Faversham - around the town

As introduced in the last two updates (see Canterbury Cathedral and St Augustine's Abbey), a visit to the Shrine of Saint Jude allows the visitor a chance to see many other interesting and fascinating sites of pilgrimage either after a visit to us or on the way to us. All of this helps in having a truly great spiritual experience when you come and visit this corner of Kent.

In this update, I am going to discuss Faversham, the market town of kings, and, of course, where we are located.

Faversham is a market town and civil parish in Kent, England. It was for many years a stopping off point for pilgrims to Canterbury. The town is 48 miles from London and only 10 miles from Canterbury. It is close to the A2, which follows an ancient British trackway which was used by the Romans and the Anglo-Saxons and was known as Watling Street.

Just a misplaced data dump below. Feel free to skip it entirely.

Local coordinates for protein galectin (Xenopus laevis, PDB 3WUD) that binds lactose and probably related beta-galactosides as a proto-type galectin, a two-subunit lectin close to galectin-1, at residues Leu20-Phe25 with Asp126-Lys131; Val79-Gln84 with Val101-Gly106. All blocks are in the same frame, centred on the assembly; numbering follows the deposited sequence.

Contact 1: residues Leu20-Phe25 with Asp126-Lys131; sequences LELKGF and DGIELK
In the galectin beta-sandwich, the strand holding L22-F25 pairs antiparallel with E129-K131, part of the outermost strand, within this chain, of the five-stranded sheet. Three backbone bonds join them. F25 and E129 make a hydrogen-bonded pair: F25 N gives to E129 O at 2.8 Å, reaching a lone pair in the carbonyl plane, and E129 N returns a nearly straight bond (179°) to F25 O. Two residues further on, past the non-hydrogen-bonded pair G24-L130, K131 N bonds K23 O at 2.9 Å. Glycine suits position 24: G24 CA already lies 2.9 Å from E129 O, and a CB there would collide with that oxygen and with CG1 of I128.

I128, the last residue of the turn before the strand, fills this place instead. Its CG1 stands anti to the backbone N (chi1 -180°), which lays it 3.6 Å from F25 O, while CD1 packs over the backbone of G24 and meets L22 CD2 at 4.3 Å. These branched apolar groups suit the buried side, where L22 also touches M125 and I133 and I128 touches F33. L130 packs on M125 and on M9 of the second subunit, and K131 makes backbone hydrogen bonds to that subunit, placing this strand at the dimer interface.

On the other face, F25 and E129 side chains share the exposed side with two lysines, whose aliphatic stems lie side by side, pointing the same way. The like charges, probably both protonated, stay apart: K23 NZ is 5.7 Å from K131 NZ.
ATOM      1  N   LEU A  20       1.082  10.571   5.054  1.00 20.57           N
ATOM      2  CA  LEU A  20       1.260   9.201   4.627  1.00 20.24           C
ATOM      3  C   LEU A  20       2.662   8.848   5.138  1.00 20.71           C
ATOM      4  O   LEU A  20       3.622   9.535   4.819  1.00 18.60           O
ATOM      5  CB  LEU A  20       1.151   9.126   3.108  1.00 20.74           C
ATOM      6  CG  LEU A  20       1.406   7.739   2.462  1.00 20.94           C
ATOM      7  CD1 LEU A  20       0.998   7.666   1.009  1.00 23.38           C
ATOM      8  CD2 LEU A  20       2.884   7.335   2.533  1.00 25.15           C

There has been a settlement at Faversham since pre-Roman times and archaeological evidence has shown a Roman theatre was in the town. It was inhabited by the Saxons and mentioned in the Domesday book as Favreshant. King Stephen favoured Faversham and thus established Faversham Abbey, which survived until the Dissolution of the Monasteries in 1538. After the Reformation, the town became an important seaport and established itself as a centre for brewing. The Shepherd Neame Brewery was founded in 1698 and remains an important part of the town.

Around the town

If you enjoy historical buildings, then Faversham is the perfect place. Over 500 of the buildings in the town are listed by English Heritage (including Whitefriars here).

Street names such as Abbey Street, Court Street, and Tanners Street (where the Shrine is) provide indications of the town's fascinating past. Many of the timber-framed buildings are still around today. The Faversham town website notes that "as an actor, Shakespeare visited the town and if he were alive today he'd feel quite at home! Faversham has cared for its heritage like few other towns."